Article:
Meet Drak the vampire from Westport, otherwise known as Vlad Dracula-Lowe

Westport people may be familiar with the face of Drak, the town’s resident “vampire”, complete with implanted horns and fangs, but few may know his story.

Born Andrew John Brown, “Drak”, as he likes to be known, changed his name by deed poll when he was 21 to Vlad Dracula-Lowe.

The 46-year-old was born and raised in Wellington. He was brought up in a “broken” home, after his parents parted ways when he was still young.

“My father took me to a Christian church every Sunday. I always knew I was different, especially when the priest would talk about a man with horns who was wanting to take over the world. As a 5-year-old, I decided I wanted horns.”

When Drak informed his mother he had changed his name and at the same time explained that he was a vampire, she was not really surprised.

“She thanked me for letting her know and said that it kind of helped fill in the gaps of how I was when I was growing up. I guess she didn’t know how to ask at the time and I didn’t know how to explain it either.”

Drak left Wellington for a two-and-a-half-year stint in Auckland. “It was two and a-half years too long.” He then moved to Christchurch for 15 years.

He and wife Sandra Lowe moved to Westport after the Christchurch earthquakes. They have been on the Coast ever since, apart from 18 months in Dunedin, after Cyclone Fehi destroyed everything they owned in Westport.

It was not until Drak turned 31 that he had silicone implants inserted in his head for horns. He already had numerous tattoos and body piercings.

They were implanted by a specialist American surgeon who travelled the world doing unusual surgeries. Drak’s was performed in New Zealand.

“It cost $US500. When I went to the bank to get the money exchanged, it cost $NZ666. I thought that was amazing.”

Drak said he still attracted some stares, although he said people around Westport seemed to have grown familiar with his looks.

“It just seems to be people from out of town who stare now.”

Sometimes, people stopped and asked him about his appearance.

“I prefer that to people staring,” he said.

And what does being a vampire involve? Drak said while he has drunk a small amount of human blood it is not part of his usual diet. He describes himself as a non-Christian. He fills in forms requesting his religion, as “Vampiric”.

Full moons do not affect him but he does try to stay out of the sun.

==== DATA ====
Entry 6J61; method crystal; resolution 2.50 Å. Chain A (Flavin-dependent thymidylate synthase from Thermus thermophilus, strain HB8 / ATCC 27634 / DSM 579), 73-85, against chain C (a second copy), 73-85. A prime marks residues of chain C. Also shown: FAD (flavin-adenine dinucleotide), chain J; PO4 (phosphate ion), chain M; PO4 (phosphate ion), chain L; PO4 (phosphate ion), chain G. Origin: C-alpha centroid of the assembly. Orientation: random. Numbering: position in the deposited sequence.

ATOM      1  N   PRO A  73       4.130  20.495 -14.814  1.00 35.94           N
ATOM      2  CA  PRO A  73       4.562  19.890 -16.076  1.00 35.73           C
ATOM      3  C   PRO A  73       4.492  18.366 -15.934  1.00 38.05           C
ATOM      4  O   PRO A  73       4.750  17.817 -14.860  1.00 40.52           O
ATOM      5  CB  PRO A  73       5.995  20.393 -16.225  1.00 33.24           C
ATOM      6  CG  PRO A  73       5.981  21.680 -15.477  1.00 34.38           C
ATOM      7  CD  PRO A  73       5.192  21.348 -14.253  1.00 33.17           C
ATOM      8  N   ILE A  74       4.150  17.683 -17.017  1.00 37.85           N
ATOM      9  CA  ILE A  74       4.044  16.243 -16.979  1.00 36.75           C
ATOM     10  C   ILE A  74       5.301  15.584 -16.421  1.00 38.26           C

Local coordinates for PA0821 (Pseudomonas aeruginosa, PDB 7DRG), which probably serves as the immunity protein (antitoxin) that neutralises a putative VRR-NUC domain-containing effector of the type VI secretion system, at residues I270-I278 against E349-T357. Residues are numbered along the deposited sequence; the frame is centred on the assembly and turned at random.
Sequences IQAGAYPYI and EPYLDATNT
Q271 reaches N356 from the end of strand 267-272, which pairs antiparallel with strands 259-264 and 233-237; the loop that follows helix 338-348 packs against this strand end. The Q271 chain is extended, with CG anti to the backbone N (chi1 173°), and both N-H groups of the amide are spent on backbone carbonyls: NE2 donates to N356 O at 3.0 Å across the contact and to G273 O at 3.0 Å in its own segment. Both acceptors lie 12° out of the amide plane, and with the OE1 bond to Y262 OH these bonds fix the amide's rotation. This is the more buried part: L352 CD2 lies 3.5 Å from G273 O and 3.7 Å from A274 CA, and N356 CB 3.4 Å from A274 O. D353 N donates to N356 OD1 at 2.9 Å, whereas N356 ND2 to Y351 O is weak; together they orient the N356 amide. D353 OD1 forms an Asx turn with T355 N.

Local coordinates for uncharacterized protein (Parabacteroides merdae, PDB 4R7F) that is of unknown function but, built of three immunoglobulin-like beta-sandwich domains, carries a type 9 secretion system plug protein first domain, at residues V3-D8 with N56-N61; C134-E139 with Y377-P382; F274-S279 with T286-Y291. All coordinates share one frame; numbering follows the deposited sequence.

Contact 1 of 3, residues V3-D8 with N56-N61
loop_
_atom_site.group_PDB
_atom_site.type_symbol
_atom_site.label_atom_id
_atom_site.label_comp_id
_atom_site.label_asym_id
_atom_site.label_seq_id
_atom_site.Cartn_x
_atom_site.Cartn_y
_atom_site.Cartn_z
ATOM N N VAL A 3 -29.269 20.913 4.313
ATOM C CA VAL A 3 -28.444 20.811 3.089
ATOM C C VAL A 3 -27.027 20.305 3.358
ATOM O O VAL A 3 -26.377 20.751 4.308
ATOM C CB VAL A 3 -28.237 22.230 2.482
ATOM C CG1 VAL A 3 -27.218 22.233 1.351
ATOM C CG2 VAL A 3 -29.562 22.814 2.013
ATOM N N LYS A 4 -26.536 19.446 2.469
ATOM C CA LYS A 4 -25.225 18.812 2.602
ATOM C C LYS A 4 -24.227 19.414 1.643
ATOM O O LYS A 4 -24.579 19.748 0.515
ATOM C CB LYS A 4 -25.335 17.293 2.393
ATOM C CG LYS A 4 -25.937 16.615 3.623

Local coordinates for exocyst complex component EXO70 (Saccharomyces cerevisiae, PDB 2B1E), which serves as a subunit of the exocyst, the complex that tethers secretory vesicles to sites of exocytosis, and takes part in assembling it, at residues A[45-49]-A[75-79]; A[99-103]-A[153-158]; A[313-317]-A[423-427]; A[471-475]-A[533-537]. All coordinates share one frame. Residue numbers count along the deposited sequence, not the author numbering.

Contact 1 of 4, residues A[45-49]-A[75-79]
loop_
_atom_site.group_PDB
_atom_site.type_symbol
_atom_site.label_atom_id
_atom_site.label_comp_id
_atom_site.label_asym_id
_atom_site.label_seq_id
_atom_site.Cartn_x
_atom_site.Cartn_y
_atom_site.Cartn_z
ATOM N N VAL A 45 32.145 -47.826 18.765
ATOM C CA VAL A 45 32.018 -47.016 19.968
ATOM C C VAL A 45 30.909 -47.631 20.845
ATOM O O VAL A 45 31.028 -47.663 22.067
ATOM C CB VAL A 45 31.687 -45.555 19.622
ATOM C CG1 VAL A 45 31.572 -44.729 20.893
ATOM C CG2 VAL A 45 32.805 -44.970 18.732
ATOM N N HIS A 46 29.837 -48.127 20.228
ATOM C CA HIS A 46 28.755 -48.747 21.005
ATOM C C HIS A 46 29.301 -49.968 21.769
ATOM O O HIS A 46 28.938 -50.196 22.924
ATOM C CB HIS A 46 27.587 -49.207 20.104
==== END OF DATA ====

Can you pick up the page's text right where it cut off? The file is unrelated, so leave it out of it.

“I’m usually the only one at the beach wearing a hoodie.”

Though technically vampires are meant to be very difficult to kill, Drak said he had already cheated death four times. He was knocked off his bike when living in Wellington and had to be resuscitated three times. After another incident, he woke to find he had just been resuscitated in an ambulance. At 46, he says he is not immune to pain, either.

He has always been interested in art, which stemmed from working as a teenager as a car spray painter and then working in the industry for 15 years. He describes himself as an artist specialising in automotive paints using an airbrush.

“It’s just a small paint spray gun.”

He paints a variety of artworks, from the more macabre through to scenery.

Drak is also a stay-at-home dad to two sons aged 12 and 14, as his wife works full-time. He also has a 19-year-old daughter who lives in Christchurch.

“I’m really pretty normal, although I did sleep in a coffin for 13 years until I met my wife. She says that for someone who use to slept in a coffin, I sure take up a lot of space in a king-sized bed!

“The kids sometimes get comments but I’ve been around the school dropping off and picking up so people are mostly used to me.”

Both boys also associate themselves as vampires.

Drak says that a lot of what people know about vampires comes from movies and it isn’t correct.

“I can’t vanish or turn into a bat or anything.”

He also doesn’t belong to any vampire group or organisation, although he does know other vampires living in New Zealand and overseas.

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